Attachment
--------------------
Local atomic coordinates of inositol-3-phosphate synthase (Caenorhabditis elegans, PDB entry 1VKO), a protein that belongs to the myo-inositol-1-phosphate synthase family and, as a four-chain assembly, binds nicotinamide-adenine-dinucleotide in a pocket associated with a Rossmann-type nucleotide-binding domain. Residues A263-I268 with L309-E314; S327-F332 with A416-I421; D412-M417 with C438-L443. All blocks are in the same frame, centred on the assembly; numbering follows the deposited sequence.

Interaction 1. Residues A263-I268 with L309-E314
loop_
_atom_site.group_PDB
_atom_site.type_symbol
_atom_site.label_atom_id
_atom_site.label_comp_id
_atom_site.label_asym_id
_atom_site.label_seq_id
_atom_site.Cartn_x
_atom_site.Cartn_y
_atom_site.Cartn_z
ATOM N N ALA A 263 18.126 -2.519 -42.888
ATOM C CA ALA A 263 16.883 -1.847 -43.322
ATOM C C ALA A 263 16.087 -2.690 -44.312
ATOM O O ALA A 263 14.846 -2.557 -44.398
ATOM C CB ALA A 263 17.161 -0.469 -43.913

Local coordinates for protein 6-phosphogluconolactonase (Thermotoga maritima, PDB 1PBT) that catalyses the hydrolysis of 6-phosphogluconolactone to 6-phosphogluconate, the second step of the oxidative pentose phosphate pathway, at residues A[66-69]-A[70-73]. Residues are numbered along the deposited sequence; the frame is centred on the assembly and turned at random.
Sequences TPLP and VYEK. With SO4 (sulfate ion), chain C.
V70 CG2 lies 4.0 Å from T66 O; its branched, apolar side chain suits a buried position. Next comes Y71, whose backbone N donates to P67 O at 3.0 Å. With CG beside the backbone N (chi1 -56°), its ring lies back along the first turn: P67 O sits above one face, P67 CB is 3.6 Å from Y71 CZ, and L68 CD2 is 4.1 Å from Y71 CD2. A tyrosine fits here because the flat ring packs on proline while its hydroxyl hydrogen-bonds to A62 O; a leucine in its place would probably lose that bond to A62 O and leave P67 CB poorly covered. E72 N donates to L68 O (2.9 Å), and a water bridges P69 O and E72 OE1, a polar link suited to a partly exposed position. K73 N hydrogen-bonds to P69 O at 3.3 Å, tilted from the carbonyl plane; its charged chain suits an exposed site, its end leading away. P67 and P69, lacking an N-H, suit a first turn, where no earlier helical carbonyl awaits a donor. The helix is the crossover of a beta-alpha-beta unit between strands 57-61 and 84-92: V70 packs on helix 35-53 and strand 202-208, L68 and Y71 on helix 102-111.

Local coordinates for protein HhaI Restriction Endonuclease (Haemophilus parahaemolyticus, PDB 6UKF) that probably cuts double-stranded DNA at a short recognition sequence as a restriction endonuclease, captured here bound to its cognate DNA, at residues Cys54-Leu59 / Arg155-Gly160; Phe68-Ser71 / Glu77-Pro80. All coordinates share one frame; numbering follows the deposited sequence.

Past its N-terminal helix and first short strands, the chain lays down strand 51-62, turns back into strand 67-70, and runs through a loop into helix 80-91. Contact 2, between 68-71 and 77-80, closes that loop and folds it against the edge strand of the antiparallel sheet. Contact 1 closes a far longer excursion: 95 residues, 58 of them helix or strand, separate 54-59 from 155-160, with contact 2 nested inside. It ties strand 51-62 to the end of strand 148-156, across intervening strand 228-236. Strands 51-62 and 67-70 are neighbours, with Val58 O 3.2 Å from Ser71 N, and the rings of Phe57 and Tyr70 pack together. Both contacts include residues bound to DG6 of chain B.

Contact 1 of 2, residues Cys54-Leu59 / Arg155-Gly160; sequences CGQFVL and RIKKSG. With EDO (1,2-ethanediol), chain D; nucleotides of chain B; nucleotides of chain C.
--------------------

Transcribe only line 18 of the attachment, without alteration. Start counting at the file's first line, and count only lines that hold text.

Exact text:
Local coordinates for protein 6-phosphogluconolactonase (Thermotoga maritima, PDB 1PBT) that catalyses the hydrolysis of 6-phosphogluconolactone to 6-phosphogluconate, the second step of the oxidative pentose phosphate pathway, at residues A[66-69]-A[70-73]. Residues are numbered along the deposited sequence; the frame is centred on the assembly and turned at random.